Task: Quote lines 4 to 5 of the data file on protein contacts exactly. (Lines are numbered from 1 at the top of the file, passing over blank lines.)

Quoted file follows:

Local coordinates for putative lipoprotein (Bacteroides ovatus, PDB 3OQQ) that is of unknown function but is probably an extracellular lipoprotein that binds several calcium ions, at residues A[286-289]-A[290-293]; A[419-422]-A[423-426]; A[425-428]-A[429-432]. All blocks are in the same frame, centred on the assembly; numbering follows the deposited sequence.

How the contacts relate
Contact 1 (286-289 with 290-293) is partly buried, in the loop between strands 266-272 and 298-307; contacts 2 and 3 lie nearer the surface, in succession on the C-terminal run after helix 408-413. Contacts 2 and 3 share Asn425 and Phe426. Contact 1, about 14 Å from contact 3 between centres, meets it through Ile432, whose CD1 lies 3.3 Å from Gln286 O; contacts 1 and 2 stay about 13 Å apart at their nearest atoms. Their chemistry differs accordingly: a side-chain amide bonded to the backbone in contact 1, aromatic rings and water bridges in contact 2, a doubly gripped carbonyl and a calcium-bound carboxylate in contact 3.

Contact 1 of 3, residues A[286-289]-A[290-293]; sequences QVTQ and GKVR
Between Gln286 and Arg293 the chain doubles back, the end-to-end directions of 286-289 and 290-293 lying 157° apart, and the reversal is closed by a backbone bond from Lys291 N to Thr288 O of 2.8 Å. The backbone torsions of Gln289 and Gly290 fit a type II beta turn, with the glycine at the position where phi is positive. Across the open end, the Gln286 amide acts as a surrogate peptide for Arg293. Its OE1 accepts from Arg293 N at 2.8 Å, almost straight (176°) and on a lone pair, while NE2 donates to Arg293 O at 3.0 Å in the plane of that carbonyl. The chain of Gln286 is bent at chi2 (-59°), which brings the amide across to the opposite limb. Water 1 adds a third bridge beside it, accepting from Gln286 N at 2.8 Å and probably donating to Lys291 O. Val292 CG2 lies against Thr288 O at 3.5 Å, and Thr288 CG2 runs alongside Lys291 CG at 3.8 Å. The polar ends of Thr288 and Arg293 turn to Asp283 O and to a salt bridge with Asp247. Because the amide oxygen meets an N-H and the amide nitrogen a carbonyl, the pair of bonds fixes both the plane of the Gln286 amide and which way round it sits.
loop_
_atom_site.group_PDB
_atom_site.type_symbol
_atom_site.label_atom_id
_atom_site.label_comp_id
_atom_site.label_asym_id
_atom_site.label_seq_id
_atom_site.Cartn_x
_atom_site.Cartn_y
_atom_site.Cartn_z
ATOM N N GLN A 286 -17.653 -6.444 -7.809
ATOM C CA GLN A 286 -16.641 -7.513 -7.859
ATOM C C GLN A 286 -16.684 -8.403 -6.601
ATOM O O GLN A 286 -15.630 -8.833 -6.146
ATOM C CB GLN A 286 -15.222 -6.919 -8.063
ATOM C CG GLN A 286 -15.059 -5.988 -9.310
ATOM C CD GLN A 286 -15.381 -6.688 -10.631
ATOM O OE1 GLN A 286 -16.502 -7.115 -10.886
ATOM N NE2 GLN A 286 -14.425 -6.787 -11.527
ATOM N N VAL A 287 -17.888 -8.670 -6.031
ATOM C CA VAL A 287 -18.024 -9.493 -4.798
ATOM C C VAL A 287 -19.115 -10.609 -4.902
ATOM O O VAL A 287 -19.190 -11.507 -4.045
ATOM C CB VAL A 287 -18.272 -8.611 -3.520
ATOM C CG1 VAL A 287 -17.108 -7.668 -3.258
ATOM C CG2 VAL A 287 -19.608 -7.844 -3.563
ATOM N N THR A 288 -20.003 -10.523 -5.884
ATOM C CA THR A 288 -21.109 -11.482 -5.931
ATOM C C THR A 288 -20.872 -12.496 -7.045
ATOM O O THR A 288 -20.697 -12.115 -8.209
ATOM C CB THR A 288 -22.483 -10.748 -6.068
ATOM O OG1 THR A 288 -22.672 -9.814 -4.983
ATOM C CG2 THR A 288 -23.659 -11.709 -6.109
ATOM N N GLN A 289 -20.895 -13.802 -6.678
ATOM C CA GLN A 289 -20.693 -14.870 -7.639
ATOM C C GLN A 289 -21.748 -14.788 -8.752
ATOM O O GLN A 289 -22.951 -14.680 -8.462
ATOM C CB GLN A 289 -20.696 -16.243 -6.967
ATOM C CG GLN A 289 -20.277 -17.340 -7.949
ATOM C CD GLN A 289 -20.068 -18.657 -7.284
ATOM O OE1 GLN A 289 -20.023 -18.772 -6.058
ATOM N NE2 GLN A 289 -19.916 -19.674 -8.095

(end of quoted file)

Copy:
Contact 1 of 3, residues A[286-289]-A[290-293]; sequences QVTQ and GKVR
Between Gln286 and Arg293 the chain doubles back, the end-to-end directions of 286-289 and 290-293 lying 157° apart, and the reversal is closed by a backbone bond from Lys291 N to Thr288 O of 2.8 Å. The backbone torsions of Gln289 and Gly290 fit a type II beta turn, with the glycine at the position where phi is positive. Across the open end, the Gln286 amide acts as a surrogate peptide for Arg293. Its OE1 accepts from Arg293 N at 2.8 Å, almost straight (176°) and on a lone pair, while NE2 donates to Arg293 O at 3.0 Å in the plane of that carbonyl. The chain of Gln286 is bent at chi2 (-59°), which brings the amide across to the opposite limb. Water 1 adds a third bridge beside it, accepting from Gln286 N at 2.8 Å and probably donating to Lys291 O. Val292 CG2 lies against Thr288 O at 3.5 Å, and Thr288 CG2 runs alongside Lys291 CG at 3.8 Å. The polar ends of Thr288 and Arg293 turn to Asp283 O and to a salt bridge with Asp247. Because the amide oxygen meets an N-H and the amide nitrogen a carbonyl, the pair of bonds fixes both the plane of the Gln286 amide and which way round it sits.